It’s now been five years since President Obama’s extraconstitutional June 2012 Deferred Action for Childhood Arrivals (DACA) amnesty — which he repeatedly insisted he had no authority to grant until he did so anyway.
Donald Trump vowed on the campaign trail last year, as part of his promise to get tough on illegal immigration, that he would rescind DACA. As such, it’s both disappointing and disturbing that President Trump has not only not made good on the promise, his secretary of homeland security recently signaled that he has no intention of doing so.
That failure to end DACA was made all the more puzzling when Homeland Security chief John F. Kelly did rescind a follow-on 2014 Obama executive action earlier this month that had sought to shield millions of illegal-immigrant parents of anchor babies and others from deportation as well.
Unlike DACA, the Deferred Action for Parents of Americans and Lawful Permanent Residents (DAPA) had never taken effect because a coalition of 26 state attorneys general fought it all the way to the Supreme Court. On June 23, 2016, the justices let an appeals court’s injunction against DAPA stand.
If only for the salutary sake of restoring the rule of law, if not for ending one of the foremost magnets drawing illegal immigrants across our southern border, the president must rescind Mr. Obama’s illegal DACA amnesty.
Mr. Trump could do so with his pen and his phone just as easily as his predecessor had initiated it.
Under DACA, illegal immigrants younger than 30 — euphemistically dubbed “Dreamers” by open-borders advocates — who came to the U.S. before the age of 16 can get serial two-year deferrals from deportation if they register with DHS and pass a background check.
To date, about 780,000 young illegals, brought to this country as children by their illegal-immigrant parents, have been approved for the program and all of the associated benefits, including work permits, Social Security cards and even earned income-tax credit welfare payments.
According to the most recent U.S. Citizenship and Immigration Services (CIS) figures, that 780,000 figure includes 17,275 initial DACA amnesty cards in the second quarter of fiscal 2017. That’s in addition to renewing the status of more than 107,500 existing DACA youths since the first of the year.
Even allowing for the fact that some percentage of those were approved in the first 20 days of the quarter while Mr. Obama was still in office, the numbers understandably infuriated Trump voters for whom curbing illegal immigration was a top priority.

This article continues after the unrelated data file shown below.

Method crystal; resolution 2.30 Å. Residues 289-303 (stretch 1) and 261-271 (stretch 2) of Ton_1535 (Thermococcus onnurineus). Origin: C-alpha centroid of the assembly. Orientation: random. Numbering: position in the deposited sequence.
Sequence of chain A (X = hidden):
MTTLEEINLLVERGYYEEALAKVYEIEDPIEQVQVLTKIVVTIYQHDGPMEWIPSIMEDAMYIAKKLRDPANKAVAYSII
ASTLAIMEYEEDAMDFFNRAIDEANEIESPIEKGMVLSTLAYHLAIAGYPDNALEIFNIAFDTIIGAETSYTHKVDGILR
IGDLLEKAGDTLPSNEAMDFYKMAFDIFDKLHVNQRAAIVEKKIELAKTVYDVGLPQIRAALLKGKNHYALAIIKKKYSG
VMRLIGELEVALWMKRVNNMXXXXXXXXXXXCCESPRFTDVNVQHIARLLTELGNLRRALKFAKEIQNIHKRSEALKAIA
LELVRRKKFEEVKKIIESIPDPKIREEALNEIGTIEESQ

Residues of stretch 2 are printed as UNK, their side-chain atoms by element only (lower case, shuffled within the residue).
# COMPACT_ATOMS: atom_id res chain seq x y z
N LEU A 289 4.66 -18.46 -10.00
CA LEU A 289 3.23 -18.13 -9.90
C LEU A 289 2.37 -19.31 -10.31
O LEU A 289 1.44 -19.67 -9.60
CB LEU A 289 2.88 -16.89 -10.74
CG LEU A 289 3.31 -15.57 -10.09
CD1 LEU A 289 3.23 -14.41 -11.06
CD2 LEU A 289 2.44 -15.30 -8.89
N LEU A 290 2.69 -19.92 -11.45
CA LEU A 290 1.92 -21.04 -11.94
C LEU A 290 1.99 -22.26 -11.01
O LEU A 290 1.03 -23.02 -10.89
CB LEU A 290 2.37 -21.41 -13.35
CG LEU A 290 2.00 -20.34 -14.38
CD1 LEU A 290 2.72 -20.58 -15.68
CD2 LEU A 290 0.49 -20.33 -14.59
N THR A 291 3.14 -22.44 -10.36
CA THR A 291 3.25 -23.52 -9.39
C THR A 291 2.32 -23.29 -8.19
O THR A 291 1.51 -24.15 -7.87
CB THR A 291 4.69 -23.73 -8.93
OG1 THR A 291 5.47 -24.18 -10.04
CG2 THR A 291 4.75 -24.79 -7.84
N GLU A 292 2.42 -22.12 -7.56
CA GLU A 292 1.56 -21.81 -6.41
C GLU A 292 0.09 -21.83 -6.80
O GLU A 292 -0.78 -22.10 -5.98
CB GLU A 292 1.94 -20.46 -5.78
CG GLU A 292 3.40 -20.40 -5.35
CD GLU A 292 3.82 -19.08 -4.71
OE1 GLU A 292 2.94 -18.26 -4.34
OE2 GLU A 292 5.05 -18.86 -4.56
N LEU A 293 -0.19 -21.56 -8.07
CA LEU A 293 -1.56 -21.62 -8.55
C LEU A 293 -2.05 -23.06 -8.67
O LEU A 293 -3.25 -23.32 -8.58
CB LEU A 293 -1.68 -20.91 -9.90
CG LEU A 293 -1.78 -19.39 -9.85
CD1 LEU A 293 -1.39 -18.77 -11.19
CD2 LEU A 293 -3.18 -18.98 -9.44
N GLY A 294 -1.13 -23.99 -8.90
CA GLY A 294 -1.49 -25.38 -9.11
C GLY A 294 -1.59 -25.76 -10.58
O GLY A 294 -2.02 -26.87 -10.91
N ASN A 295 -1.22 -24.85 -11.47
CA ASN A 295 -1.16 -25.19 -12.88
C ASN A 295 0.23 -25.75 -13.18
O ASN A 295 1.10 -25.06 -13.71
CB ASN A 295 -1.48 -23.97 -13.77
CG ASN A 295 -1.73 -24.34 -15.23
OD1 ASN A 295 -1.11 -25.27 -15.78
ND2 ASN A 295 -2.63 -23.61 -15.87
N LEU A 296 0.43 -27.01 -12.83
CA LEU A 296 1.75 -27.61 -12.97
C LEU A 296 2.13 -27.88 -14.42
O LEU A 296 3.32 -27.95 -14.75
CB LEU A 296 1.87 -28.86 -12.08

That anger was further inflamed this month when Mr. Kelly declined before a House committee to say whether he thought DACA was even legal, but in not so many words conceded that it wasn’t by making a plea for Congress to pass legislation that would effectively legalize Mr. Obama’s lawless action ex post facto.
The suspicion among critics of DACA is that it’s only the bad PR optics of deporting young adults that have kept Mr. Trump from fulfilling his promise to rescind Mr. Obama’s illegal executive amnesty.
That only serves to confirm that hard cases make for bad policy. But this de facto amnesty program needs to be phased out, regardless, because it’s now being treated like an entitlement program by its beneficiaries.
Despite DACA deportation deferrals supposedly being at the discretion of federal officials, one such “Dreamer” in Georgia whose deferral had been revoked for lying to a police officer is fighting in court to avoid deportation.
She and her ACLU lawyers are basically arguing that a revocable act of prosecutorial discretion has somehow morphed into a “right” — for a noncitizen, no less — that is enforceable by the courts.
They counted on a liberal activist federal judge appointed by Mr. Obama agreeing with them, and they weren’t disappointed. U.S. District Court Judge Mark H. Cohen ordered her deportation be halted and her work permit reinstated, and directed CIS to reconsider her case.
The ruling was said to break new ground in legal rights for illegal immigrants, suggesting they can go to court to claim that they have rights to process, if not a desired outcome. Left unexplained: How can an executive amnesty, on its face unconstitutional, confer any rights on anyone?
If that isn’t enough to prod Mr. Trump to make good on his promise to rescind DACA, that same coalition of state attorneys general should go back to court to make it go the way of DAPA.
Peter J. Parisi, a 17-year former Washington Times editor, is a freelance writer/editor in Northern Virginia.